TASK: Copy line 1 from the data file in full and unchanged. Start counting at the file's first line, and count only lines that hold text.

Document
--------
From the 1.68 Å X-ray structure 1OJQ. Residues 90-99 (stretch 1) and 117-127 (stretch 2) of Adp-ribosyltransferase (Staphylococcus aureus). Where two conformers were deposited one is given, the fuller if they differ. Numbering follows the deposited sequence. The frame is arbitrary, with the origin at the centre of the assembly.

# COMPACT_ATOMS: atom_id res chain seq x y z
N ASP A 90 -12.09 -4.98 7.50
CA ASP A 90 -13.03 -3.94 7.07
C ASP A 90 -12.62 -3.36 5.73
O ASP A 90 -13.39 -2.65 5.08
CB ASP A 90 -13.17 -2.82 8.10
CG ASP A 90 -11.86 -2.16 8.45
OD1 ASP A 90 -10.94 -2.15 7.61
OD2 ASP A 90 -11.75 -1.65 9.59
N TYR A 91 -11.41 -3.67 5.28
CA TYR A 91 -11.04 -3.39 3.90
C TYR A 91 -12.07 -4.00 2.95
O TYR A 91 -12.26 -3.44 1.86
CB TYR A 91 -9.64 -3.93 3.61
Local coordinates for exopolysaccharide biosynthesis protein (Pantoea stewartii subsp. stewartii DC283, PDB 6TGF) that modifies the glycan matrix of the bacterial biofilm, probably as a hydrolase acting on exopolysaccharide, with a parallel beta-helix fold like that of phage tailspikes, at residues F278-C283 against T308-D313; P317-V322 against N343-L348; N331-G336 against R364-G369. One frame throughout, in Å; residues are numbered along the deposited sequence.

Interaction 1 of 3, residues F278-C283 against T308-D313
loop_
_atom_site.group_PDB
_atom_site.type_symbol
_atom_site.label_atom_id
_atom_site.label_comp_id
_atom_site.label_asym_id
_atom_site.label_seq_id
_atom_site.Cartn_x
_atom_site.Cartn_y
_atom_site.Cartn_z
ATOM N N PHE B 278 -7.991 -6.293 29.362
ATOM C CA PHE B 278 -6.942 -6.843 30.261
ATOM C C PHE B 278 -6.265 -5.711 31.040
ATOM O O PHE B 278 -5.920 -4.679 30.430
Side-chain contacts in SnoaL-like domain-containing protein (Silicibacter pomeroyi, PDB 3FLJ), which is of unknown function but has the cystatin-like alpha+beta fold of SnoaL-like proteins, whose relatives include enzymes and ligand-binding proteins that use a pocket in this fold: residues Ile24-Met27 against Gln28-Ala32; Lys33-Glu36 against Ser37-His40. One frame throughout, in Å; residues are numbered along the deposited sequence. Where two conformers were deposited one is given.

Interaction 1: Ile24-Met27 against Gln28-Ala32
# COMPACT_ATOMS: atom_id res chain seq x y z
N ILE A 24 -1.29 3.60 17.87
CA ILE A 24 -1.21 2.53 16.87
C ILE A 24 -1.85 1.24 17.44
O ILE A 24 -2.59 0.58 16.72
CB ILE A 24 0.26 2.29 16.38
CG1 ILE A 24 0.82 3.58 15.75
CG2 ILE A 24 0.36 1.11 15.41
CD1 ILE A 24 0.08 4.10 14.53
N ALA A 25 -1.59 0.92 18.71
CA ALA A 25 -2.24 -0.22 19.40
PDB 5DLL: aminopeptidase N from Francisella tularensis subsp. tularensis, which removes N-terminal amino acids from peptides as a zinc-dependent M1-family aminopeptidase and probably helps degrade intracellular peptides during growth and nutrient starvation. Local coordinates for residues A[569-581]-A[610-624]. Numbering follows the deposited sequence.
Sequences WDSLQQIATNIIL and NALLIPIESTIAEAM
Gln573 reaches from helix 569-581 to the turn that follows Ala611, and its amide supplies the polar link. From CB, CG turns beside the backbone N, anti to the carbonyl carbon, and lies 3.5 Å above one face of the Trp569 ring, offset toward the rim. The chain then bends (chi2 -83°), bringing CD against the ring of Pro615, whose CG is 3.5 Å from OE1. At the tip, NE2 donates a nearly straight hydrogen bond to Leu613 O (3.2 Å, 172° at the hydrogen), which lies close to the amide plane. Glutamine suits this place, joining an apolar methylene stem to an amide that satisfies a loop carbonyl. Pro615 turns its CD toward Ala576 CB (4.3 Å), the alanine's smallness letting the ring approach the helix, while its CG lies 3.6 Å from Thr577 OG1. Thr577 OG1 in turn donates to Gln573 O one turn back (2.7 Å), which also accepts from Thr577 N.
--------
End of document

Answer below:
From the 1.68 Å X-ray structure 1OJQ. Residues 90-99 (stretch 1) and 117-127 (stretch 2) of Adp-ribosyltransferase (Staphylococcus aureus). Where two conformers were deposited one is given, the fuller if they differ. Numbering follows the deposited sequence. The frame is arbitrary, with the origin at the centre of the assembly.